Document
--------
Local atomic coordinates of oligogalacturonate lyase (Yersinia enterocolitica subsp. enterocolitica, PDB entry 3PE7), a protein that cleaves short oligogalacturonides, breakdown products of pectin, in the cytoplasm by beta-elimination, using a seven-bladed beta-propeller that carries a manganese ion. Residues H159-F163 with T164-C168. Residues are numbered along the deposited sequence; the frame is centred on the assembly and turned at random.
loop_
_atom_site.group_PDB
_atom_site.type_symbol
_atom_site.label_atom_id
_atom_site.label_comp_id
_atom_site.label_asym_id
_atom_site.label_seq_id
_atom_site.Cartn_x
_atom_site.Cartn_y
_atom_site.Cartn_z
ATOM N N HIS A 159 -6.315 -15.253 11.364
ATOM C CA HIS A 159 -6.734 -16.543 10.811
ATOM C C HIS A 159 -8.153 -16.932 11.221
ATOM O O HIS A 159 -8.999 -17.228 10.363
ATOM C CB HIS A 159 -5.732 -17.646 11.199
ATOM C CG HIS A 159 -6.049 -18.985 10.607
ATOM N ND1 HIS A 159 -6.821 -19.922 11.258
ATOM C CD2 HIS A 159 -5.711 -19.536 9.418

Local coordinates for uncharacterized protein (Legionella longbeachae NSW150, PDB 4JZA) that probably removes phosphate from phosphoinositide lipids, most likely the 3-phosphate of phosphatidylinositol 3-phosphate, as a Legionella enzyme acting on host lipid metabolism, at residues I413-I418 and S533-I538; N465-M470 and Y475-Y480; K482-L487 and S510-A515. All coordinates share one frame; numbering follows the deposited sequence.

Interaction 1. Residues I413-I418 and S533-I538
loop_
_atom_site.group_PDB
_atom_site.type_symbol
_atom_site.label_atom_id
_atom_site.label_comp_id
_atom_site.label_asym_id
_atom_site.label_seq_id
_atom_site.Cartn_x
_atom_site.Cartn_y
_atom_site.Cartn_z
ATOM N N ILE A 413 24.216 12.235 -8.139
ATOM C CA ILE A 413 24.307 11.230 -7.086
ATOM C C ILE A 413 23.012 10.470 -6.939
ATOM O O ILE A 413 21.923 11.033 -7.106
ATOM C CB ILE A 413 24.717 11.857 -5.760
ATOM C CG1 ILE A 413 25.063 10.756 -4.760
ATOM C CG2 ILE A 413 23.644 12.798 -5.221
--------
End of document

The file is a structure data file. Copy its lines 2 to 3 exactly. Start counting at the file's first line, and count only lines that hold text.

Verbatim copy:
loop_
_atom_site.group_PDB